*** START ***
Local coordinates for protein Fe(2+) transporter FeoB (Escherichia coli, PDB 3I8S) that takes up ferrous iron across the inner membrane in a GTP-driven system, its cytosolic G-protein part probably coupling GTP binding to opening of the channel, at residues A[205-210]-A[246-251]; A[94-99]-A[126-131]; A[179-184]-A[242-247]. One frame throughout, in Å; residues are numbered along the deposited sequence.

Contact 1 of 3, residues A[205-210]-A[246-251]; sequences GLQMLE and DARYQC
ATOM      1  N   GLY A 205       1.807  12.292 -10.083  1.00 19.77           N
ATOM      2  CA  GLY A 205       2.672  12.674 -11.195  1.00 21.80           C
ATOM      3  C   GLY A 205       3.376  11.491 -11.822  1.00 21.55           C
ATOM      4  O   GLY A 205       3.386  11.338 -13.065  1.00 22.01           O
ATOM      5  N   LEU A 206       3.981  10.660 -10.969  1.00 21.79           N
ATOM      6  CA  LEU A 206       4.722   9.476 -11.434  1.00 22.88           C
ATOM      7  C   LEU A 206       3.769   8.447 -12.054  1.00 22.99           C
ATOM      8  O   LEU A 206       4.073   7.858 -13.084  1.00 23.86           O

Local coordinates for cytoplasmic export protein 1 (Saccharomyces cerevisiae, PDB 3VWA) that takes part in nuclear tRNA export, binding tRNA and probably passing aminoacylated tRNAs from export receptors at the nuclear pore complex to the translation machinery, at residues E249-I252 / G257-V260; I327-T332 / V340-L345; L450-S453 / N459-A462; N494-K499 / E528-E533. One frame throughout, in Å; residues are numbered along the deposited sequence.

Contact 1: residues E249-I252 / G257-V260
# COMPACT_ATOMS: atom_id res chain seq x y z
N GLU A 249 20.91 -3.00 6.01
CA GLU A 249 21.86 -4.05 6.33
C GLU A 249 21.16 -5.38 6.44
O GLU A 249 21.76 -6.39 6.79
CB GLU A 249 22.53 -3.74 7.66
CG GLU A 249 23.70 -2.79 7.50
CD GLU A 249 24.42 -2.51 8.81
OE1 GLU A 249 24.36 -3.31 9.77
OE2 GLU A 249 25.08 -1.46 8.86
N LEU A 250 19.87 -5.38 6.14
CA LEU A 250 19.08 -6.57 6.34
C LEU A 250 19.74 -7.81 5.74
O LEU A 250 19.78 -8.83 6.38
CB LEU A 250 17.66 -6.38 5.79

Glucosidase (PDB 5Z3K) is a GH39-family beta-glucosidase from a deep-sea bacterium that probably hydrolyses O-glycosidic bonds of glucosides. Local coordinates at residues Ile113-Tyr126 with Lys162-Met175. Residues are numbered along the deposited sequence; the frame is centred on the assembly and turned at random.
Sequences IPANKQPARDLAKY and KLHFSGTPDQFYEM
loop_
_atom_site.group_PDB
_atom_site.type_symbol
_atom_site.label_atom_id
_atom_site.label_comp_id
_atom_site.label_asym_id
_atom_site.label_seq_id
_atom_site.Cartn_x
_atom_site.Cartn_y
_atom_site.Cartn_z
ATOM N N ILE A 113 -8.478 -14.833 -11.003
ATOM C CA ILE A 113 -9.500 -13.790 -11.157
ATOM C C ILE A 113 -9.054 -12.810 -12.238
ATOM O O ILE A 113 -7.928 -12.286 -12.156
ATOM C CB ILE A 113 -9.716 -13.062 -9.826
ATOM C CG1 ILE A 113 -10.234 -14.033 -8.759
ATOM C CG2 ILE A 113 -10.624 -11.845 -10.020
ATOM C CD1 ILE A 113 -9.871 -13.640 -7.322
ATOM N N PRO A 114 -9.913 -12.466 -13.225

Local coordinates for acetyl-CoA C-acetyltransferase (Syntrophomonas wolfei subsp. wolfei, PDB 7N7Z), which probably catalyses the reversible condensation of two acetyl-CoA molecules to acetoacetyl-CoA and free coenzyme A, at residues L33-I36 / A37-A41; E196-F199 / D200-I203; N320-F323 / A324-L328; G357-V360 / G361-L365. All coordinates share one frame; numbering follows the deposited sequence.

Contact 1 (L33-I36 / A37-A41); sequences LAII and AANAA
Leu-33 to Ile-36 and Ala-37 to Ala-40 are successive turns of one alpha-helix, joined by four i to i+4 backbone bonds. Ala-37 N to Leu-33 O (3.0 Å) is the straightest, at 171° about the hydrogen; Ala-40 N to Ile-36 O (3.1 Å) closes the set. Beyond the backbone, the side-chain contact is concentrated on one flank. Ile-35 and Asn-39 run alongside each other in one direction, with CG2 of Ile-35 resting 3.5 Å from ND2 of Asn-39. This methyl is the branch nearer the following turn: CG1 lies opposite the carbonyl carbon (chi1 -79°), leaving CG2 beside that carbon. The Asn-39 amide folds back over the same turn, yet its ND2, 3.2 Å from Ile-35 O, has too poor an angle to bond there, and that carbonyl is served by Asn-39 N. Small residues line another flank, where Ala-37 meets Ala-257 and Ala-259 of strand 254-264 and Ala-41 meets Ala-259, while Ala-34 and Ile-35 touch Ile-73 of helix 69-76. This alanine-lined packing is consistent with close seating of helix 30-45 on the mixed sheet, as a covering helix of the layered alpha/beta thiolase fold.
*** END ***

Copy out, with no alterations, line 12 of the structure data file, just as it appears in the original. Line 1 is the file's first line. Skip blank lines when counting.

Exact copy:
Contact 1: residues E249-I252 / G257-V260